Rob Ford's questionable use of office staff to help him coach football has landed him in hot water with the integrity commissioner.
Thursday morning a Toronto resident named Jude MacDonald filed a formal complaint with the commissioner, through the city clerk's office, alleging that the mayor violated council's code of conduct by using city resources to help him coach three Etobicoke youth football teams.
"He's using staff time and he's using his business cards and he's using his office and he's using office cellphones and he's using what I would call standard office time," MacDonald said in an interview Thursday.
"It just seems striking to me that there's this repeat [violation] of what I think is a fairly basic tenet."
While the complaint has not been made public, MacDonald said that in it she argues there are grounds for the commissioner to find Ford broke Article VI of the code, which states that "No member of Council should use, or permit the use of City land, facilities, equipment, supplies, services, staff or other resources... for activities other than the business of the Corporation [of the City of Toronto]."
Earlier this week it was reported that two of the mayor's assistants, Chris Fickel and Isaac Shirokoff, were listed as contacts on a Facebook page for two of the teams. The numbers posted the page were of city-owned cellphones. Another report cited an anonymous former staffer who said Shirokoff, who has since left Ford's office, frequently used a city-owned car to ferry players to and from practices during work hours.
This is not the first time MacDonald, a founding editor of Rabble.ca and former volunteer for mayoral candidate Joe Pantalone, has been involved in a complaint against Ford. Last year she filed an application with the integrity commissioner claiming he didn't fully report his office expenses, but it didn't lead to any action being taken against the mayor.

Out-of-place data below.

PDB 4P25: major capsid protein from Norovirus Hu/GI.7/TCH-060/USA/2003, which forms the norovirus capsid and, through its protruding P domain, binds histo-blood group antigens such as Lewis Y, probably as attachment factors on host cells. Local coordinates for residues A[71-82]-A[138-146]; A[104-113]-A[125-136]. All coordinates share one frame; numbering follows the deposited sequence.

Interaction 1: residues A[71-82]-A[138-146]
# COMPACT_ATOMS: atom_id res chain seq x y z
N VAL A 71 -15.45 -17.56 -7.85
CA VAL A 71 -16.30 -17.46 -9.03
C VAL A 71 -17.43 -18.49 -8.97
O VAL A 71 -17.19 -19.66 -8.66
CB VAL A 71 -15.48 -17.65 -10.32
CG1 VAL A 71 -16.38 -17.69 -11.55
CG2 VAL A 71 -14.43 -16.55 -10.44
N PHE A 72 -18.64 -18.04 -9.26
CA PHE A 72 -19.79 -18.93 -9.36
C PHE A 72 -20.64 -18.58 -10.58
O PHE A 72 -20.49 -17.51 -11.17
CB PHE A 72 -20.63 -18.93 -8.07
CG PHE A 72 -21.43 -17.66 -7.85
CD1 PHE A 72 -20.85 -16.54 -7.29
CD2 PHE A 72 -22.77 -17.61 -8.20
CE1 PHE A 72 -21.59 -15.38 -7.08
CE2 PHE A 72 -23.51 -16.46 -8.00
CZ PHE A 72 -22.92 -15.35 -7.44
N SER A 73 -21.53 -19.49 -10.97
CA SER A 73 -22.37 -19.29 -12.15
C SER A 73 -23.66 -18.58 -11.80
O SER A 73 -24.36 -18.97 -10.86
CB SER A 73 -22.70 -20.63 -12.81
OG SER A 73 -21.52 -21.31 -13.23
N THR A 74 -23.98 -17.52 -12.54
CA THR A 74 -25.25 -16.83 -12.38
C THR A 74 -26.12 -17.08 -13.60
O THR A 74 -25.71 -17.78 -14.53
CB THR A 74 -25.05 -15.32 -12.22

At the request of Adam Chaleff-Freudenthaler, MacDonald also swore an affidavit at Ford's ongoing conflict of interest trial. Chaleff-Freudenthaler is the Toronto man who successfully sought an audit of Ford's campaign finances in 2011 and who first approached lawyer Clayton Ruby about bringing the conflict case against the mayor. MacDonald says Chaleff-Freudenthaler is a friend who she has known since he was 13 years old.
She also has ties to Ruby, who represented her in a complaint against an anti-wind power group earlier this year.
While her ties to Ford's well-known antagonists will give ammunition to critics who say her complaint is politically motivated, MacDonald asserts that neither Ruby nor Chaleff-Freudenthaler had anything to do with her latest application and that she is merely seeking to hold politicians accountable.
"I don't have an agenda, I'm not going to run for mayor in two years, I don't have someone I've picked to run for mayor," she said. "I'm interested in good government."
The mayor's office did not immediately return a request for comment Thursday, but Deputy Mayor Doug Holyday says he doesn't believe Ford has done anything wrong because the cellphones the assistants allegedly used are billed on a flat rate and the mayor reimburses the city for the cost of the staff car.
"If it had cost the taxpayers, I'd be the first one to say pay it back," he said. "But I don't think there is, in this instance, any cost to the taxpayer."
Even the mayor's harshest critics are showing fatigue with fielding questions about Ford's alleged improprieties.
"It just never seems to end," said Councillor Adam Vaughan, before cutting the interview short and ducking back into a committee meeting Thursday. "Quite frankly, I think we all understand what the transgressions are that have been spoken to. At some point, we have to get back to work. These distractions are beginning to pile up a little bit."
If the integrity commissioner finds that a complaint has merit she can first attempt to reach an informal solution between the two parties. If that's unsuccessful she has 90 days to issue her final report to both sides, after which the matter would go to the next city council meeting.
Councillors could then vote to impose sanctions, including a reprimand, ordering that any improperly used money be repaid, or docking the offending member's pay for up to 90 days.
The commissioner has found Ford in violation of the code of conduct four separate times since 2007, dating back to his days as a councillor. His decision to defend himself against one of those rulings by speaking at a February council meeting led to the current conflict of interest hearing, which could result in a judge removing him from office.